Our purpose is analysing the meat and meat products and their quality parameters which are determination of total fat content as percent value, the moisture content, pH values, and off-odour of the products from şahin( sucuk), pınar(sausage), maret(sausage), pınar(salami), and banet(sucuk).
THE COMPOSITION OF MEAT:
Water content can be decreased (e.g. dried or dehydrated meat), and it varies in many processed meats such as sausages, salamis, bacon and ham. During these processes, care must be taken to protect the nutritional and organoleptic (taste, smell, texture and appearance) properties of the meat.
Protein: Protein is the source of the essential amino acids necessary for life. It is the building block of the muscular tissue.
Fat:Fat itself consists of triglycerides (see below), and is the main energy reserve for the animal. Other important substances (e.g. some vitamins) are dissolved in this fat.
Soluble non-protein organic substances:These substances fall into two categories: nitrogen-based substances such as free amino acids and vitamins, and carbohydrates such as lactic acid and glucose.
Inorganic substances: The major minerals consist of phosphorous and potassium together with small amounts of sodium, magnesium, calcium, zinc, and other trace metals.
Addition of reducing sugars (e.g. glucose solids, dextrose) to the brine also helps in browning reactions during thermal processing to produce a desirable colour and a caramel flavour in some products such as bacon.
1–2%, are added to the brine during various commercial operations in order to lower the water activity of meat during curing.
Enhancing the texture and sensory quality of high pressure treatment meat products
Although many in the food industry perceive high pressure treatment as a relatively new technology, early investigations examined the ability of high pressures to increase the shelf-life of milk treated at ambient temperatures. Since then, the effect of high pressure on micro-organisms, proteins and, more recently, in food processing has been studied. Work at The National Food Centre investigated the use of high pressure (150 MegaPascals – MPa) to enhance the functionality and acceptability of frankfurters with reduced salt and phosphate concentrations, and breakfast sausages with reduced phosphate, in an effort to address consumer demands for high quality products with fewer added ingredients.
Sodium chloride (salt) and phosphate are essential ingredients in meat processing, where they act by solubilising the myofibrillar proteins that contribute to water-holding capacity, thus reducing cook loss. These ingredients also enhance fat binding in meat products, entrapping other ingredients to form a uniform and cohesive mass. Salt also decreases water activity, which significantly extends the shelf-life of the product. However, consumption of excess sodium chloride has become a major issue in the food industry because of the relationship between sodium and hyper-tension in humans. According to the US Department of Agriculture, phosphates are safe when added within the permitted concentration of 0.5%, but such additives generate adverse reactions from the consumer.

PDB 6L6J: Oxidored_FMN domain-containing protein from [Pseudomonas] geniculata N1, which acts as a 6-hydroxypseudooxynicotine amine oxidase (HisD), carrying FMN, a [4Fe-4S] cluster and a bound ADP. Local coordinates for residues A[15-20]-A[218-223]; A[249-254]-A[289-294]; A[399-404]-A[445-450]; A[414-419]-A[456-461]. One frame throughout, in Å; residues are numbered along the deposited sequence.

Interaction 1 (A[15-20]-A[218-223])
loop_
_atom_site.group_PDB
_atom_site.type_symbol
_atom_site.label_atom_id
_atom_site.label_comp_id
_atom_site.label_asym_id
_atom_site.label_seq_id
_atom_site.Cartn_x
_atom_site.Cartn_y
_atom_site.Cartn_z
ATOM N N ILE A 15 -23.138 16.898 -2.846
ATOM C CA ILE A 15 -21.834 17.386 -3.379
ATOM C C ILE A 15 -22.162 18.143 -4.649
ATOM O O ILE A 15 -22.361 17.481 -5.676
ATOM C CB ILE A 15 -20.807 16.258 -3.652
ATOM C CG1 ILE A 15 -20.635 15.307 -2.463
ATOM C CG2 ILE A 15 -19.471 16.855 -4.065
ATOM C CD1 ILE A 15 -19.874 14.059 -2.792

Our research has examined high pressure to compensate for reduction in salt and/or phosphate in frankfurters and sausages. High pressure is obtained using a hydraulic pump and is applied to the products via a pressure-transferring medium. This results in uniform pressure transmission throughout the product, independent of product shape and size. Being a non-thermal process, product flavour and nutritional qualities are maintained.
Our results indicated that frankfurters treated with high pressure (150MPa) had lower cooking losses than non-pressure treated products. Emulsion stability and texture of pressurised products were as acceptable as control frankfurters. Cook yield was also enhanced when phosphate concentration was reduced to 0.1%, and texture was improved in reduced-salt frankfurters after 300MPa pressure. Pressure treated (150MPa) sausages had similar stability and overall acceptability as non-treated products and texture profile analysis was enhanced when the phosphate was reduced to 0.25% after the pressure treatment. Overall flavour intensity of breakfast sausages with 0.25% phosphate was not affected by the pressure treatment.
Although high pressure treatment is a batch process, these results are positive for the processed meat industry as a novel route to the production of additive-reduced meat products. Further investigations into minimal processing in the Meat Technology Department are concentrating on the use of high intensity ultrasound as a rapid, energy efficient technique to cook pressurised meat products.